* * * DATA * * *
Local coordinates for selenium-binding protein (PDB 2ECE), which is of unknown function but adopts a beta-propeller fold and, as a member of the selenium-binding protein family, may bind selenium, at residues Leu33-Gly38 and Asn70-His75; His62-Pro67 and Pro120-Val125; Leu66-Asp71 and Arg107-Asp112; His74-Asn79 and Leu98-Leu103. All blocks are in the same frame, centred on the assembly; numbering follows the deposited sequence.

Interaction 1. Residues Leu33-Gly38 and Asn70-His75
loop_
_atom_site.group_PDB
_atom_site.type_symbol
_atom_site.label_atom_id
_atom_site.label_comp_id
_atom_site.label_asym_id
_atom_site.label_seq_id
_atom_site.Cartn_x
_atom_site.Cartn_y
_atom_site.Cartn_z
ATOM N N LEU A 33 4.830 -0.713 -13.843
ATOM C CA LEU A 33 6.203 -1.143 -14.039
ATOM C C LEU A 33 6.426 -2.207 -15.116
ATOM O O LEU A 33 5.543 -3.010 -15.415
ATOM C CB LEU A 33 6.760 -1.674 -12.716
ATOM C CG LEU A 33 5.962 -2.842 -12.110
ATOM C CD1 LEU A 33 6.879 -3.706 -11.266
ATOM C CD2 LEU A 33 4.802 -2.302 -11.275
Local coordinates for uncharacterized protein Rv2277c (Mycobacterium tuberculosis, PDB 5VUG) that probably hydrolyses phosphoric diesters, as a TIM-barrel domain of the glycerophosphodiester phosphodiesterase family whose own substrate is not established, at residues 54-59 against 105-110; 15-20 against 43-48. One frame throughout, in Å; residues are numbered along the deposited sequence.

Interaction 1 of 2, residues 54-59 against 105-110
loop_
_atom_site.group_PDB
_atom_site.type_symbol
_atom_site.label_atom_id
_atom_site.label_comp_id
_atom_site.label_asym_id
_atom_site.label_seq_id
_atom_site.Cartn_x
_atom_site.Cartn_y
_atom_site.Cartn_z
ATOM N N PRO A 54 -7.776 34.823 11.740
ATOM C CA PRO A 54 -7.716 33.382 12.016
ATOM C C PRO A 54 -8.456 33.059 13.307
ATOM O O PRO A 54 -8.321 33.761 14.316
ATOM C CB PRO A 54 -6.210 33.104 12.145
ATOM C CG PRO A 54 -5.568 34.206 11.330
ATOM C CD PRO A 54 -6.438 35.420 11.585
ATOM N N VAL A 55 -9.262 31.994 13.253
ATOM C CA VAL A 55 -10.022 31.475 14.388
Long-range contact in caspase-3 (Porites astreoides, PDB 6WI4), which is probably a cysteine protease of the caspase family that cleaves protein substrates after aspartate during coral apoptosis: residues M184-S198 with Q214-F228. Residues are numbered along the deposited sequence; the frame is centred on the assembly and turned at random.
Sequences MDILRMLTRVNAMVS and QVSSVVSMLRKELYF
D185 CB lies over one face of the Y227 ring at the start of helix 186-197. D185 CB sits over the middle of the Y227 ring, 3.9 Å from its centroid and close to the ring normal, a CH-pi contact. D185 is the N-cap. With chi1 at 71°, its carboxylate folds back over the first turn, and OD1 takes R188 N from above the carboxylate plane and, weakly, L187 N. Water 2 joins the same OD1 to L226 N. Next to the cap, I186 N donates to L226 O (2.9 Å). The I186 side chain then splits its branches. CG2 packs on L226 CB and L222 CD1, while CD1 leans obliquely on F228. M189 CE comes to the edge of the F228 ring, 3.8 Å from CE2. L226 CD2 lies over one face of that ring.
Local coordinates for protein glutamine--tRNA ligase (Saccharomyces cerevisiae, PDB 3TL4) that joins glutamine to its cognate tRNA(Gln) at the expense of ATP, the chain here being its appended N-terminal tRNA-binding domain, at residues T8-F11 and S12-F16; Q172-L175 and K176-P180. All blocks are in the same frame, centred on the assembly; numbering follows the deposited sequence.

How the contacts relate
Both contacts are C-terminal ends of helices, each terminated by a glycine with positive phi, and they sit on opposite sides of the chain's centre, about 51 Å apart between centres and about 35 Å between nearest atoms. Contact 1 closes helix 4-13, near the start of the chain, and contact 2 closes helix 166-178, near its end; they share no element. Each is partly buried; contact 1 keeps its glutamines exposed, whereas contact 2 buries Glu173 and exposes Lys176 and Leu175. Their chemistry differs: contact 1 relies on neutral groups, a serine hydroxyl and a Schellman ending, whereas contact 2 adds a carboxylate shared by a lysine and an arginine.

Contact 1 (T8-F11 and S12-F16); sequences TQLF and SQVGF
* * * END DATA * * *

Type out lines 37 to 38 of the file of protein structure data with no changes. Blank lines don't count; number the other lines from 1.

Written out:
ATOM C CB PRO A 54 -6.210 33.104 12.145
ATOM C CG PRO A 54 -5.568 34.206 11.330